By 1563, everything seemed back to normal in Artigat. Pierre and Martin were on good terms, their names appearing together on contracts and in lawsuits. Although there is no record of what happened between Martin and Bertrande, Davis suggests that they had reason to make peace, as Martin needed a wife to care for him in his infirmity, and Bertrande needed a father for her children and to maintain her respectable reputation. Moreover, they both needed to maintain appearances in order to preserve their position in the eyes of the village community. After all, “if she were an adulterer, then he was a cuckold.” After Bertrande’s death, Martin married again and had a child by his second wife.
The reintegration of Martin back into the Guerre family suggests that property remained very important as an index of identity. When Martin took back his role as heir and head of the family, he was accepted. Martin’s reintegration also demonstrates the persistence of gender roles and commonly accepted ideas about women’s virtue and honor, since Bertrande needed to live as Martin’s wife again in order to be accepted in the community as a “respectable” woman.
Martin and Bertrande even had two more sons, who inherited the family property along with Martin’s son by his second wife. The lands were split between Martin and Bertrande’s children and Martin’s son by his second wife, suggesting that the family continued to follow Basque customs of inheritance. The descendants of the Rols and Guerre families owned property together and were godparents to each other’s children.
Despite all that had passed between the Rols and Guerre families, property kept them together, since they owned land jointly for several generations. This demonstrates again the importance of land and inheritance to understandings of identity and family bonds in sixteenth-century French peasant communities.
Davis asks whether all this means that life went on as if the imposture had never happened. She suggests that the case would not be so easily forgotten. Surely Bertrande did not forget her time with Arnaud, and the villagers would retell the story for many generations to come. They almost certainly heard about Coras’s famous book, and the story became local legend. Even in the late twentieth century, when a new arrival to the village observed that “nothing ever happens in Artigat,” an old woman once again told the story of Martin Guerre.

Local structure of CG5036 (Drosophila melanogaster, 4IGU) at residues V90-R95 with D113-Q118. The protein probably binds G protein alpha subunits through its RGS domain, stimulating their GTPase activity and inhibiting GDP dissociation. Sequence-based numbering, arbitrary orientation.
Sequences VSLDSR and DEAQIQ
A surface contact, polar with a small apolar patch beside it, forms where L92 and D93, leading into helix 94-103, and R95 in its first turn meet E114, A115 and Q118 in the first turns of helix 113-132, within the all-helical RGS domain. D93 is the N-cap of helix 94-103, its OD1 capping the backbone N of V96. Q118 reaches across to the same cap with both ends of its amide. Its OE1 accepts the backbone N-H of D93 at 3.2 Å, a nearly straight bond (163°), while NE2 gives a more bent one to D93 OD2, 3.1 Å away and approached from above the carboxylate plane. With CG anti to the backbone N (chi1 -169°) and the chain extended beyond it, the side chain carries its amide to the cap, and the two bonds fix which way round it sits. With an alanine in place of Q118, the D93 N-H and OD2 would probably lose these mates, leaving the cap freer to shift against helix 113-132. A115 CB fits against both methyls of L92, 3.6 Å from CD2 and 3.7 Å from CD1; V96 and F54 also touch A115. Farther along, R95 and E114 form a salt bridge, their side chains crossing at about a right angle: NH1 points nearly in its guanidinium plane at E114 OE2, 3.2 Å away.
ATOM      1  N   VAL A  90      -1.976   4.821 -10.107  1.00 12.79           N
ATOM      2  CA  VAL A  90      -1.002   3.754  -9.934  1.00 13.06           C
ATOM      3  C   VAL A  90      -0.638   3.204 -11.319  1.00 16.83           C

Davis resists an easy ending to the story of Martin Guerre. Although the historical record would suggest that everything went back to normal, she guesses that this was probably not the case—that Bertrande didn’t forget Arnaud, and that people still talked about the legendary imposture. This shows her willingness to extrapolate and speculate about people’s emotional lives in ways that might take her outside the official record.
The reason the story of Martin Guerre has been “told and retold” so many times since the sixteenth century, Davis thinks, is that it “reminds us that astonishing things are possible.” Davis wonders whether her own telling of the story is representative of the truth, or if it is simply another one of Arnaud’s masks.
Davis recognizes that the story of Martin Guerre is an appealing and sensational one, and she openly questions the reliability of the evidence she has used to construct this particular narrative. For Davis—as for other people who have written about Martin Guerre—there is still profound uncertainty at the heart of the case.